On March 11, a regular court session was held in the Gadyatsky District Court of the Poltava Region in the case of the head of the “Visit” television company Alexander Melnik, who is one of the three accused (together with A. Kryzhanovsky, I. Kunik) in the murder of the mayor of Kremenchug A. Babayev and Judge of the Kremenchug court A. Lobodenko.
At the hearing, the court continued the study of written evidence.
In addition, for March 11 was scheduled consideration of appeals against the decisions of the Gadyatskiy court in the Kharkov Court of Appeal to extend the measure of restraint to the accused A. Kryzhanovsky and A. Melnik.
During the judicial review, the court announced a break for the defense of Melnik and Kryzhanovsky to participate in the consideration of appeals in the video conference mode. Lawyers, during the consideration of appeals, filed applications to challenge the board of the court, which were denied. Subsequently, appeals against the decisions of the Gadyatsky District Court of December 17, 2019 were examined on the merits. The measure of restraint, by this definition was extended until 02/14/2020. Thus, as of the time of consideration of the appeal, the determination has expired long ago (the determination to apply the measure of restraint expires after the expiration of the determination (Article 203 of the Code of Criminal Procedure of Ukraine).
ISHR experts have already repeatedly pointed out the ineffectiveness of appeal mechanisms for determination in resonant cases. Firstly, after many years of judicial review in the region, it is difficult to form a panel in the court of appeal. The vast majority of judges of the Poltava Court of Appeal in one way or another took part in this case. Thus, judges recuse themselves, after which the Supreme Court determines jurisdiction in another region. During this time, the definition expires. Secondly, in other cases, for example, in the case of Alexander Chibirdin, the ISHR has already faced a situation where the appellate court officially, because of congestion, ordered the consideration of the appeal to extend the measure of restraint in the form of detention after it has lost its validity period. In fact, the accused in such cases are deprived of the opportunity to exercise the right of appeal against detention and this is happening systematically. This situation is of particular concern to the International Society for Human Rights for the reason that observers often state that there is insufficient (according to the criminal procedure) justification by the prosecutor of the need for an exceptional measure of restraint, or even file a petition without justifying the risks provided for in the Criminal Procedure Code.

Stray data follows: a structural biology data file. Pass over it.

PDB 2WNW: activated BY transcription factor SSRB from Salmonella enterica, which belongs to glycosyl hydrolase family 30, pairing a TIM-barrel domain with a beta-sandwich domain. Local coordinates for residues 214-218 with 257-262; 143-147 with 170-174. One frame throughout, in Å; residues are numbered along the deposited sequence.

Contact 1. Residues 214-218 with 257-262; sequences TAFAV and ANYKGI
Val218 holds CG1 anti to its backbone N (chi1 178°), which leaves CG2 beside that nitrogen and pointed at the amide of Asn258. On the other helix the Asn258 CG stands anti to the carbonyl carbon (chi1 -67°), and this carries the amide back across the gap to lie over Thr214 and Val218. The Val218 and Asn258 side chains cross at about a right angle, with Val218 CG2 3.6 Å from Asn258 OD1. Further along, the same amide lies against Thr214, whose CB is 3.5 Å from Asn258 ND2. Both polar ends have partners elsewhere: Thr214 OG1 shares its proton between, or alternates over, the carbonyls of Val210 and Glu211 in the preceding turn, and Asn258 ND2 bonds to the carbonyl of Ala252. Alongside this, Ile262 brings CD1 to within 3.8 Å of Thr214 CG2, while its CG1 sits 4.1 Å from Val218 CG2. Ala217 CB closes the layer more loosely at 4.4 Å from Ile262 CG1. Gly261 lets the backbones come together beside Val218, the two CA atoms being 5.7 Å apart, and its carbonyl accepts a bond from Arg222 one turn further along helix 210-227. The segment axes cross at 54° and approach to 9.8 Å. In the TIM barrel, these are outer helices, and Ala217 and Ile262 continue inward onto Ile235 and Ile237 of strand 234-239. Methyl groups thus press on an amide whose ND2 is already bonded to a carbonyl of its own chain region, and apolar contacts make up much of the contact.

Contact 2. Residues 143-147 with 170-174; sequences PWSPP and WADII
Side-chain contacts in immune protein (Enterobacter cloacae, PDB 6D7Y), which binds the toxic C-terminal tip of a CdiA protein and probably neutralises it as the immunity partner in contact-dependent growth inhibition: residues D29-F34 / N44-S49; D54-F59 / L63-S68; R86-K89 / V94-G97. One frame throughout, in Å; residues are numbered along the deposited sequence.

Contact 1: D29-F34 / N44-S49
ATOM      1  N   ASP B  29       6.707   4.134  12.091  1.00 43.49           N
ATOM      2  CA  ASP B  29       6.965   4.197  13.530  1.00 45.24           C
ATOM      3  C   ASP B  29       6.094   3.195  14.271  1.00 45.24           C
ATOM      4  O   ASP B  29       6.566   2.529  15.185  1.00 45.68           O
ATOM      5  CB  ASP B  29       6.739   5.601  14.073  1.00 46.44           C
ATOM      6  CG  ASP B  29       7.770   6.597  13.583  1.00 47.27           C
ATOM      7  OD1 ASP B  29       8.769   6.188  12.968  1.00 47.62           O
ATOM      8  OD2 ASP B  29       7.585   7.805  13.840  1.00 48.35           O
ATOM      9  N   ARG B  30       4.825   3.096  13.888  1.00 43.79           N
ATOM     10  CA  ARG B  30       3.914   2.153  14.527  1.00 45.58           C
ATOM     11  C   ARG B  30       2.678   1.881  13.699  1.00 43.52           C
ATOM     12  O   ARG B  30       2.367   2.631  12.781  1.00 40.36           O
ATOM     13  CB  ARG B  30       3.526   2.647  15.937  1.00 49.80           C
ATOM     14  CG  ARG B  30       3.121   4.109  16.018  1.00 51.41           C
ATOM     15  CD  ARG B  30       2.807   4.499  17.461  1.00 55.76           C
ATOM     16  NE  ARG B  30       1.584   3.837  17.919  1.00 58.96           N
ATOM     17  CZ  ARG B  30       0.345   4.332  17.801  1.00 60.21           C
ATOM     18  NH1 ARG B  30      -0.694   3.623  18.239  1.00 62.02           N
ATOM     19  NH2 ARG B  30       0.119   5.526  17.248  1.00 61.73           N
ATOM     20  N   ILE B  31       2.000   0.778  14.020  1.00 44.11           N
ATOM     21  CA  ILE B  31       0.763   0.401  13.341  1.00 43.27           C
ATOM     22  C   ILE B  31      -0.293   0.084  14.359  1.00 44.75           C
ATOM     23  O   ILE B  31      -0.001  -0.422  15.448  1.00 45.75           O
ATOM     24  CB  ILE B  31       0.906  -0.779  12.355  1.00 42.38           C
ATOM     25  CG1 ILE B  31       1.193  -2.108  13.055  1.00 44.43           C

The Kharkov Court of Appeal once again dismissed the appeal, because the validity of the decision of the Gadyatskiy court has been exhausted.
After the break, the Gadiaksky court resumed the hearing and continued to examine the evidence in the case.
The prosecutor read out a request for adding an optical disk with a recording of the testimony of the accused I. Kunyk obtained at the pre-trial investigation stage.
The defense categorically objected to the satisfaction of the petition of the prosecution, indicating that in accordance with part 4 of art. 95 of the Code of Criminal Procedure of Ukraine, the court can substantiate its findings only on the evidence that it directly perceived during the trial. The court does not have the right to substantiate its decisions with evidence that was given to the investigator, prosecutor, or refer to them (part 4 of article 95 of the Code of Criminal Procedure of Ukraine).
The European Court of Human Rights notes that although Article 6 of the ECHR guarantees the right to a fair trial, it does not establish any rules for the admissibility of evidence as such, which is primarily a regulatory issue in accordance with national law (“Schenck v. Switzerland”, para. 46). Consequently, the Court should not determine in principle whether specific types of evidence could be admissible, including the testimony of the absentee accused, or whether the applicant was guilty or not. The question that needs to be answered is whether the proceedings as a whole, including the method of obtaining evidence, were fair (“Lutsenko v. Ukraine”, paragraph 42).
The Court has previously found that in cases where the domestic judicial authorities are confronted with several conflicting versions of the truth proposed by the same person, their final preference for the statement made to the investigating authorities over the statement made in open court does not raise the issue in accordance with the Convention, where this preference is justified and the statement itself was given at the person’s own will. On the other hand, the credibility of evidence will be undermined if it is obtained in violation of the right to silence and privileges against self-incrimination. In particular, the right not to incriminate oneself implies that the criminal prosecution seeks to prove its case against the accused, without resorting to evidence obtained using methods of coercion or harassment, contrary to the will of the accused. Where doubts arise as to the reliability of a particular source of evidence, the need to confirm this with evidence from other sources is correspondingly higher (paragraph 49 “Lutsenko v. Ukraine”).
The panel of judges, having consulted on the spot, decided to attach the evidence to the case, and give an assessment to them in the deliberation room during the sentencing.
The next hearing is scheduled for 03/12/2020.
Experts from the International Society for Human Rights will continue to monitor this trial.